The figure shows a graphical representation of the "helping/grabbing hand" theory. There are three boxes representing a MNE, and two regional administrations, which interact in the process of FDI allocation.

Figure 1. Theoretical mechanism.

Intuitively, a region with T1 is expected to have lower corruption because it is more open for access to valuable information, while the opposite T2 should contain higher levels. On the right-hand side appears the potential foreign investor, who is a rational actor that allocates resources in locations with comparative advantage (Dunning, 2005). Their decision is influenced by one of the two competing assumptions explained in the previous section. In particular, a region where transparency is high and corruption potentially low FDI increases (the grabbing hand) because investors try to avoid additional costs mainly concerned with bribe-paying (OECD, 2013). Consequently, an investor is directed towards T1 (High). With the opposite intuition, an investor could assume that by paying bribes the speed of doing business increases as the burden of bureaucracy is alleviated; therefore, it is more beneficial to invest in Region B with T2, where lower transparency would nourish high corruption. I argue that the latter scenario is more likely in the context of Bulgaria as an emerging economy due to the following reasons. First, there is an established norm that bribes are the cost of doing business (Traikova, Mollers and Buchenrieder, 2017). Second, emerging economies in general are more vulnerable to the helping hand as their bureaucracies are underdeveloped and burdensome (Goswami, 2023). And third, exploitation of public power in the country has been increasingly normalized among the public (Stoyanov, Stefanov and Velcheva, 2014), thus businesses face lower reputational costs if they are perceived to give low-level bribes to escape bureaucratic paperwork. Based on those assumptions, I suggest the following hypothesis to be tested in the empirical model:

(H): Higher levels of transparency decrease the inward flows of FDI.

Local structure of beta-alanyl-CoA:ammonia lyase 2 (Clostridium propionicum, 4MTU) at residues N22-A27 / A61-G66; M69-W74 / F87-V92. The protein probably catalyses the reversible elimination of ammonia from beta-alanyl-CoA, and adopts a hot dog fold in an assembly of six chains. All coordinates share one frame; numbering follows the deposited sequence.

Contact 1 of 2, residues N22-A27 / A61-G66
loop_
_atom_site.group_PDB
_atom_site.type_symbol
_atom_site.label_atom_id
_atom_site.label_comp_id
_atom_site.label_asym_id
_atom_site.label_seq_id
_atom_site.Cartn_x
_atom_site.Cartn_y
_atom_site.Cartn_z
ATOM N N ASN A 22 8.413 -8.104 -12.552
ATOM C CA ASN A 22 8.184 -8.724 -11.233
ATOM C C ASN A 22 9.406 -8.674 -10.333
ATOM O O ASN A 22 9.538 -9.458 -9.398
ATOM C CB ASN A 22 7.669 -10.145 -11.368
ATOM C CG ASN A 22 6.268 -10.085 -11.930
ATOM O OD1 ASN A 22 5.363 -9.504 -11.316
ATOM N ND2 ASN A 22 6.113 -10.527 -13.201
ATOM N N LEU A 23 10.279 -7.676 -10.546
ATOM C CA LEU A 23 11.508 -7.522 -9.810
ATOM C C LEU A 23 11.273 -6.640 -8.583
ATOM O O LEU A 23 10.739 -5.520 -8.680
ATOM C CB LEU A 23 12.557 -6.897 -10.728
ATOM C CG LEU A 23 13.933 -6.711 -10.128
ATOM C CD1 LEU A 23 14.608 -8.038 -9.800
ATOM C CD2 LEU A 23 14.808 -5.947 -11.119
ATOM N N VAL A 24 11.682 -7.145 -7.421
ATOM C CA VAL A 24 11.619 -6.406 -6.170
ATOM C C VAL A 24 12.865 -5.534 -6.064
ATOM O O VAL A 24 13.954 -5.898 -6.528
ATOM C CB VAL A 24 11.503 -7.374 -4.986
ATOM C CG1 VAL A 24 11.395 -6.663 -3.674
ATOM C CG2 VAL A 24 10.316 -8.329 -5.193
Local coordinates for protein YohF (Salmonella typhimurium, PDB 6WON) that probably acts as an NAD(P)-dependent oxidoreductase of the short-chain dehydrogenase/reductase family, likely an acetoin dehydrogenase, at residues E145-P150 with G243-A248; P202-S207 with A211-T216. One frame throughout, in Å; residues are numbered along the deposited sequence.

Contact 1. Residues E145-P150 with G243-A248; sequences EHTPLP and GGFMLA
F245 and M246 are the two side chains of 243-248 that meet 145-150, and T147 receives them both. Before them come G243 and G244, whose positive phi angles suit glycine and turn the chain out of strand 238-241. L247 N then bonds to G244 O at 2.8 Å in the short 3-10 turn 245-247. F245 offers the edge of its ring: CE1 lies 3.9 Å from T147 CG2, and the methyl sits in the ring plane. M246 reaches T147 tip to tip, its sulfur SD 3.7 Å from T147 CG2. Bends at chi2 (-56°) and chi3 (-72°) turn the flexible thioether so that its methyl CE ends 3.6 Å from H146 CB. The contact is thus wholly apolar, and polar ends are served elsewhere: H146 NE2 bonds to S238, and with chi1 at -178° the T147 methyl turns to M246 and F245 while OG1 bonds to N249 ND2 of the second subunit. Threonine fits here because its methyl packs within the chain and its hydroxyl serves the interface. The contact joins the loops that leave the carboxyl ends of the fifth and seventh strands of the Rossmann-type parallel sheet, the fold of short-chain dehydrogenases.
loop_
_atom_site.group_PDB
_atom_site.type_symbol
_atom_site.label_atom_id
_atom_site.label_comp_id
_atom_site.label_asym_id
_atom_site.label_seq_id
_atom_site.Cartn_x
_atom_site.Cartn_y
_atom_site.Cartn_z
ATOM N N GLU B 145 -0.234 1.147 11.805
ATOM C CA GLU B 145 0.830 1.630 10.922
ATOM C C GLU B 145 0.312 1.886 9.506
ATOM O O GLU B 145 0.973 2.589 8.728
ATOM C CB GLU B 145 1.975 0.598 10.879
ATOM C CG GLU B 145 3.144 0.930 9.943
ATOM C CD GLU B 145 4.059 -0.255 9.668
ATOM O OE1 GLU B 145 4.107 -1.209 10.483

Method

The data used in this study comprises a panel of all 28 districts in Bulgaria with a temporal coverage of ten years between 2012-2021. The full data set is balanced and consists of 280 observations (28 districts across ten years) and the Appendix (Section II: b) shows the full list of observations used for the analysis. The choice of Bulgaria as a case study was based on its long-standing status of the poorest state in the European Union, to which FDI presents a key mechanism for economic and social development. Furthermore, widespread corruption in the public sector (Stoyanov, Stefanov and Velcheva, 2014) emphasizes the importance of transparency as a mechanism signaling the bureaucratic practices to the MNEs, which is reflected in my main independent variable. The choice of spatial coverage (districts) was based on data availability with regards to FDI. Ideally, this research would have used municipal level data covering the 265 Bulgarian municipalities across time, however, such data on FDI and other important controls required paid access.4 The decision about the specific temporal coverage was based on the data availability of my main explanatory variable: administrative transparency. The Access to Information Program (AIP, 2021) organization has been collecting a methodologically consistent transparency variable only since 2012, which has dictated the collection of the other variables in order to construct a balanced panel set. Table 1. shows the descriptive statistics of the data while the Appendix (Section II: c) contains the correlation matrix of all variables.